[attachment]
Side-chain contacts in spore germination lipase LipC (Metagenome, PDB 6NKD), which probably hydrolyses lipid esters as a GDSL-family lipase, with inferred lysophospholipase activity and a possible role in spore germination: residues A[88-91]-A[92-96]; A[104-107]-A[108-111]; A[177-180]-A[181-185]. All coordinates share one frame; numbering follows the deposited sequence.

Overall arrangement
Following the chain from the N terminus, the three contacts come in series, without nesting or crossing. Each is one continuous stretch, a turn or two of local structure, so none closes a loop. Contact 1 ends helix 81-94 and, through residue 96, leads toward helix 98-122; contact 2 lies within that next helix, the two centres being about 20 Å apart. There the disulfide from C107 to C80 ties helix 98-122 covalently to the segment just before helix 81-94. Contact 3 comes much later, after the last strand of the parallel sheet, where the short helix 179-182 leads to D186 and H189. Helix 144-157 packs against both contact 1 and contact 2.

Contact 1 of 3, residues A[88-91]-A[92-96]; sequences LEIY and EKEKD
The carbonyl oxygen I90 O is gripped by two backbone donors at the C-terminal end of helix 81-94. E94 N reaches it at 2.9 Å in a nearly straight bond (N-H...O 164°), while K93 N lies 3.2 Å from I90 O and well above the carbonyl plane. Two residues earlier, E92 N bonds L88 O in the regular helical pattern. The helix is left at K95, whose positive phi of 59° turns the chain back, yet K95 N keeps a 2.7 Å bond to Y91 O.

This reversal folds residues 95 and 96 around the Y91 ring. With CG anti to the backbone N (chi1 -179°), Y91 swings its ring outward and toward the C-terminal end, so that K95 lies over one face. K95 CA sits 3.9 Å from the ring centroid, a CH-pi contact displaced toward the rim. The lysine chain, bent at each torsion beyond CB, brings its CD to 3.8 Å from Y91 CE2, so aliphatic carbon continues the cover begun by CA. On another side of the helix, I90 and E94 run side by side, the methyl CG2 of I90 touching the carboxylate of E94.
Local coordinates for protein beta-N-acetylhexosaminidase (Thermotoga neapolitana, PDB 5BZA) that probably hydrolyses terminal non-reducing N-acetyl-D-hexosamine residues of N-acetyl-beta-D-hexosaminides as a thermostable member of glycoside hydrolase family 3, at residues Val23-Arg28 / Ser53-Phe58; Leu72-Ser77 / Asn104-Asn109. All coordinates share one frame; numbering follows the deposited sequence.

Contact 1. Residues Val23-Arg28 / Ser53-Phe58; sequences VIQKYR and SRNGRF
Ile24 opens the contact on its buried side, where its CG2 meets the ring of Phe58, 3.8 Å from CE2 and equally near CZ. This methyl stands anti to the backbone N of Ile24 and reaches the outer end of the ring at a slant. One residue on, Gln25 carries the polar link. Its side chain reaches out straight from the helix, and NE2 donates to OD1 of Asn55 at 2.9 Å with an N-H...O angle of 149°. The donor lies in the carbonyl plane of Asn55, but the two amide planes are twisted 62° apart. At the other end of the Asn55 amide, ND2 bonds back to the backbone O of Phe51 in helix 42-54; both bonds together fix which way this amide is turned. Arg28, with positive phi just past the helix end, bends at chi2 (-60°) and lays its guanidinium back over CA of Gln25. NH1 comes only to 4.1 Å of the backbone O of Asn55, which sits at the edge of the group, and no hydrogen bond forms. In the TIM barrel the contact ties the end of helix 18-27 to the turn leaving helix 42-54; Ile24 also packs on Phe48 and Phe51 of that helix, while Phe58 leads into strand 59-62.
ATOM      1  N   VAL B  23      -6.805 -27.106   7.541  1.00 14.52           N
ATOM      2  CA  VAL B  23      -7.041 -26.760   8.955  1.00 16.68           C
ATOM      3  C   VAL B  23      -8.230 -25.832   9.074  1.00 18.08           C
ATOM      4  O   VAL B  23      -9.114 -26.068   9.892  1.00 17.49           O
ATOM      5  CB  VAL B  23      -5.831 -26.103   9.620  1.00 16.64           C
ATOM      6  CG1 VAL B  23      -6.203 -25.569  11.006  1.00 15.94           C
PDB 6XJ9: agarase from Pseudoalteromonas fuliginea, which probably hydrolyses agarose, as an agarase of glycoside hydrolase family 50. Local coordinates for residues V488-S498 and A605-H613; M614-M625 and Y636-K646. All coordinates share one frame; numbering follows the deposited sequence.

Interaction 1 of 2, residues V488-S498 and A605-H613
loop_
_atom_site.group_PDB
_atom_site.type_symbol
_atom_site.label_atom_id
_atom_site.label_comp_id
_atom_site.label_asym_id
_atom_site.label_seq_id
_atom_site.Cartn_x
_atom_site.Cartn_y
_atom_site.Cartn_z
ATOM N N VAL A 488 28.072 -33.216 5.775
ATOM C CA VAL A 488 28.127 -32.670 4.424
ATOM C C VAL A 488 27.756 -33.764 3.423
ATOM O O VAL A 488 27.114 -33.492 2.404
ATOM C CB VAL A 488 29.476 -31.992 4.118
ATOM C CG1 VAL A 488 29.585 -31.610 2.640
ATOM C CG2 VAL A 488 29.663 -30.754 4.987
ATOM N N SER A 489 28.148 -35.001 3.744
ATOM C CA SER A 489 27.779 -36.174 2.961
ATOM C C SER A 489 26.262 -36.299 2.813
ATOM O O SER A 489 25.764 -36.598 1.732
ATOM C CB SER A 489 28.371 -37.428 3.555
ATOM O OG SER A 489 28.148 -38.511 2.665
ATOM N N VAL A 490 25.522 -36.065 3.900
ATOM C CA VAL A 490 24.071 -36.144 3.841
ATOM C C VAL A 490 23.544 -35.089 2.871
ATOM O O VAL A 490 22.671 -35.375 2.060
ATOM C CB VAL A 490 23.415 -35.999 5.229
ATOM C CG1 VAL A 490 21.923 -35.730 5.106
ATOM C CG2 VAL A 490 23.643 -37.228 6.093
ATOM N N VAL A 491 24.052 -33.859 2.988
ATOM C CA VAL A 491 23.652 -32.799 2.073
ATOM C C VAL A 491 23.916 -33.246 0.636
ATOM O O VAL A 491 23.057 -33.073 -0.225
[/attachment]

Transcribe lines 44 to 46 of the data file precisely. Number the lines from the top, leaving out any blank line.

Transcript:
ATOM O O VAL A 490 22.671 -35.375 2.060
ATOM C CB VAL A 490 23.415 -35.999 5.229
ATOM C CG1 VAL A 490 21.923 -35.730 5.106